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Sorting and Collecting: Glossary

While doing laundry, a family talks about sorting socks.
Doing the laundry will become the perfect opportunity to talk about sorting.
Here are some key terms to remember when teaching your child about sorting.
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You can learn more about how to playfully build your child's skills for sorting objects based on attributes like color, shape and size in the Parent Workshop: Sorting and Collecting.

Terms for Parents

  • A set or a group is any collection of items grouped together in some meaningful way. For example, a set of "toys" for a child may include a stuffed animal, a rubber duck and a doll.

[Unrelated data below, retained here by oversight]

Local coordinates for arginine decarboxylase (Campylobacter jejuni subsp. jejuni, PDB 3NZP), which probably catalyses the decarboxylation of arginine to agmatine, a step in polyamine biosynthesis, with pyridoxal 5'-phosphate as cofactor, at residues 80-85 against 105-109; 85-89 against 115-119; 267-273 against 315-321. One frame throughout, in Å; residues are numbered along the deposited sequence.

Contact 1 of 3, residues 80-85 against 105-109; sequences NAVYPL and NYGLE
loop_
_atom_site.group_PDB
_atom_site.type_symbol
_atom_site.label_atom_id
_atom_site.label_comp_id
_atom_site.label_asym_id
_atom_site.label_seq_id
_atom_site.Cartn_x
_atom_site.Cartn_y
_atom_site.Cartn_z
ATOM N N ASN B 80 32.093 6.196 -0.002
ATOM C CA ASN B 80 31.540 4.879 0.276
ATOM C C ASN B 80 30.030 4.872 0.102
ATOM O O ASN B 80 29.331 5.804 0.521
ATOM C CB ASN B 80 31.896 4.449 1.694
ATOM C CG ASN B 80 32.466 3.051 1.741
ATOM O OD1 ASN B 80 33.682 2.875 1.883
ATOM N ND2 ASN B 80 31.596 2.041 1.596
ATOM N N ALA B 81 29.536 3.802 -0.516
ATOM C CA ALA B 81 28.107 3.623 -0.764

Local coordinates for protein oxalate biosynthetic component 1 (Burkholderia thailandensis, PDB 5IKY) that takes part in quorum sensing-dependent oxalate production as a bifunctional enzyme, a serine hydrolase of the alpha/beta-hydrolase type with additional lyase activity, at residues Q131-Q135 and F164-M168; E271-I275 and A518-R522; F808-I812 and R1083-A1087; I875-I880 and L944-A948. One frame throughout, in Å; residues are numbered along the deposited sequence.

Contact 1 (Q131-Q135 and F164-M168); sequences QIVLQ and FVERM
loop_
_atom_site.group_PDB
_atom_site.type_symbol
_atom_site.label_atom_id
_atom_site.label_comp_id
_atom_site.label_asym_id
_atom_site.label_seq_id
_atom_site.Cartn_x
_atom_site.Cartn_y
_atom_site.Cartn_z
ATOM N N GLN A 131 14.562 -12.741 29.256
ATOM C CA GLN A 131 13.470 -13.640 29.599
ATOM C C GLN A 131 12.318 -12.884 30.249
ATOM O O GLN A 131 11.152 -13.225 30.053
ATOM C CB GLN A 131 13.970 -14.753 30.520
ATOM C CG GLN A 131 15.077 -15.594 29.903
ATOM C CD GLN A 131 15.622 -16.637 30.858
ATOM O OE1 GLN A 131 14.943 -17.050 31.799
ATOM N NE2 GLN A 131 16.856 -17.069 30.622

• An attribute is a characteristic of an object like size, shape, color, texture, etc. For example, an attribute of a ball can be size, how big or small it is.
  • To classify or sort is to arrange objects into groups based on their attributes. For example, we can classify toy blocks into groups based on their shape (round or square) or color (red or blue). We can classify objects in more than one way.

Math Talk

The more you talk with your child about sorting, the more your child's sorting skills will grow. Here are some conversation starters to practice with your child:

  • "Will you help me separate light clothes from dark clothes?"
  • "Let's put away the clean socks. Can you find a sock that is exactly like this one?"
  • "Can you please arrange your shoes in pairs?"
  • "Can you sort your toys by color? Which group of toys has more? Which one has less?"
  • "Let's put the groceries away. Does the milk go in the fridge or in the pantry?"
  • "How is this cereal box different from this can of soup?"
  • "Do we have more apples or oranges?"
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Related Workshop

This article is part of our Sorting and Collecting workshop, which helps parents and caregivers playfully build children's ability to sort.